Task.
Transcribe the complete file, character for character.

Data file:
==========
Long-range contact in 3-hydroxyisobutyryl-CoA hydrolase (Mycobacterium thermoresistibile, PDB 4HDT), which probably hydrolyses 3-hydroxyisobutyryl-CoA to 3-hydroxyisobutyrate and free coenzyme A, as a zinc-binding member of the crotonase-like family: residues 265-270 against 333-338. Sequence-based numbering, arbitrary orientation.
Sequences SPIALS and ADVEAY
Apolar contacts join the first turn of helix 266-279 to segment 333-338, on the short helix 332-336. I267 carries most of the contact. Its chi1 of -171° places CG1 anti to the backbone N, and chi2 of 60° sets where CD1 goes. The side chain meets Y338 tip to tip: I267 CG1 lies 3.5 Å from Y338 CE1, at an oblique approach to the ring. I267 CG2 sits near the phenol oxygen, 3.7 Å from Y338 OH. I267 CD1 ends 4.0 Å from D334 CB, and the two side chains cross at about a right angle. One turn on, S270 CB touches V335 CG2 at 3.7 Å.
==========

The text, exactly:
Long-range contact in 3-hydroxyisobutyryl-CoA hydrolase (Mycobacterium thermoresistibile, PDB 4HDT), which probably hydrolyses 3-hydroxyisobutyryl-CoA to 3-hydroxyisobutyrate and free coenzyme A, as a zinc-binding member of the crotonase-like family: residues 265-270 against 333-338. Sequence-based numbering, arbitrary orientation.
Sequences SPIALS and ADVEAY
Apolar contacts join the first turn of helix 266-279 to segment 333-338, on the short helix 332-336. I267 carries most of the contact. Its chi1 of -171° places CG1 anti to the backbone N, and chi2 of 60° sets where CD1 goes. The side chain meets Y338 tip to tip: I267 CG1 lies 3.5 Å from Y338 CE1, at an oblique approach to the ring. I267 CG2 sits near the phenol oxygen, 3.7 Å from Y338 OH. I267 CD1 ends 4.0 Å from D334 CB, and the two side chains cross at about a right angle. One turn on, S270 CB touches V335 CG2 at 3.7 Å.